By Ian Francis
The recent request by Grenada to Japan for assistance in environmental and renewable energy is quite interesting. While such request has come four years late, as the impotent Grenada regime prepares for its burial, Japan and many other nations and multilateral agencies are quite well known for dumping projects and initiatives in the dying days of a regime.
Ian Francis resides in Toronto and is a frequent contributor on Caribbean affairs. He is a former Assistant Secretary in the Ministry of Foreign Affairs, Grenada and can be reached at firstname.lastname@example.org
Prime Minister Thomas and his Botanical Gardens cast are very well aware of these strategies but seem to embrace them, knowing full well that the deliverables for the disempowered will not yield any benefits. As a keen Grenada observer recently commented, “Quantitative strategies have overtaken qualitative strategies in our tri-state.”
Development strategies are always worthy of comment and thought, especially in the Caribbean region. Japan and many uncaring western nations have the knowledge and understanding of regional development short-sightedness that it should not be a surprise when these nations’ representatives arrive in our local capitals to offer the world. Many regional commentators and observers have concluded that Grenada has become the victim of such western conduct.
A careful assessment of the situation in Grenada tells me that, given the collapse of the economic situation and the inability of the Thomas administration to address the situation before general elections due in the next few months, the Japanese pending assistance in renewable energy will not have any meaningful impact on the economy.
To date, Grenadians are still asking questions about the boundary delimitation agreement between Grenada and Trinidad. The Japanese-donated fish plant in Gouyave remains shut and inaccessible to local fishers. When Thomas and his cast stretched their hands to the Japanese for energy renewable assistance, they were not able to respond to Japan’s concerns about the operations of the Gouyave fish plant.
Given the above, it brings into focus and concern the Thomas administration approach to development and planning. One can only conclude that the recent flurry of project announcements in St Georges is nothing more of a smokescreen and designed to fool voters, who have and are going through economic trauma because of NDC impotence and lack of a national development strategy.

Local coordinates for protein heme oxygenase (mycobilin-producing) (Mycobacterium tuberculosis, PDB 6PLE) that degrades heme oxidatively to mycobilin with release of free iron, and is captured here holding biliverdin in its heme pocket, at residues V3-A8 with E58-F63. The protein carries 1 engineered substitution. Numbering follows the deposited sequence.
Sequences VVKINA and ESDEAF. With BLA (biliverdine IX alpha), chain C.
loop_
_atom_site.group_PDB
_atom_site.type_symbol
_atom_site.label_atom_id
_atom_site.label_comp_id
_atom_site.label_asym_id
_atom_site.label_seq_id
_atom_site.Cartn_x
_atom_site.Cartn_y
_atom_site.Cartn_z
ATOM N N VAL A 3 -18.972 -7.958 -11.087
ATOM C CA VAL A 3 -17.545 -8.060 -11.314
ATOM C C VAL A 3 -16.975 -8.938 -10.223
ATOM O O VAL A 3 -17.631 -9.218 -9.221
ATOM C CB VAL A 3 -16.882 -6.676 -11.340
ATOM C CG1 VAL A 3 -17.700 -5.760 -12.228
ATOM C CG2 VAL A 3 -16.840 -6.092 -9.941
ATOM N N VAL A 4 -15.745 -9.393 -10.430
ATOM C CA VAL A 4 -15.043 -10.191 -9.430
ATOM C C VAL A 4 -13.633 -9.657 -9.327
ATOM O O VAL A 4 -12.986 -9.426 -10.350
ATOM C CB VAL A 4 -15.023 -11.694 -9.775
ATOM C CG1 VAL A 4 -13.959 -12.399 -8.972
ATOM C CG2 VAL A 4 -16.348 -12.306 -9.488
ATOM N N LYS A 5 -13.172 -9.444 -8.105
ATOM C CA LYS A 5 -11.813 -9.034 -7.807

About one week ago, a well-known NDC news-starved media mouthpiece was quick off the mark to highlight two initiatives that are considered development in nature. When asked about the economic impact and employment creation possibilities and sustainability, those promoting these two initiatives went mute.
The development of any information technology infrastructure requires a firm and guarded protective security structure. It would appear that, given Thomas’s recent comments at the Flamboyant Hotel about Grenada’s intention to strengthen its “cyberspace security infrastructure”, Grenadians who are knowledgeable about cyber security are asking whether Thomas and his cast had put the cart before the horse.
Thomas’s desire is commendable and useful; however, can this initiative create a number of sustainable jobs that will make a difference in the current economic climate. Many have described this initiative as another “all fool’s joke” for which the government and their media mouthpieces are noted for blindly promoting all government non-starters and “all-fools jokes”
As a United Nations organization, the United Nations Environment Plan (UNEP) two-weeks training workshop on Multilateral Environmental Agreements (MEA) is an event that has previously occurred. Thomas and Roberts should not be given any accolade for the workshop taking place in Grenada.
While the course might be the first of its kind in the region, both the executing agency and UNEP could have been told by Grenada that the selected venue for such an event should have been St Andrews. Given the decline of the tourism industry, a much smaller hotel and location could have been selected for the event.
However, the poor and uncaring judgement of the administration is not a surprise. Roberts as Environment Minister has already developed a “modus operandi” for her exit that will ultimately take her to UNEP’s headquarters sometime in the near future.
Finally, there is Tilly and his news-starved mouthpieces that continue to be engaged in a designed plot of attempting to fool Grenadians about NDC’s competence in governance and improving social conditions.
This is not the case and Grenadians at home and in the Diaspora should not be fooled. It is fair and reasonable to ask these two questions. 1) What has happened to boundary delimitation, and 2) when will Ambassador (designate) Gill receive his Letter of Accreditation from Governor-General Glean?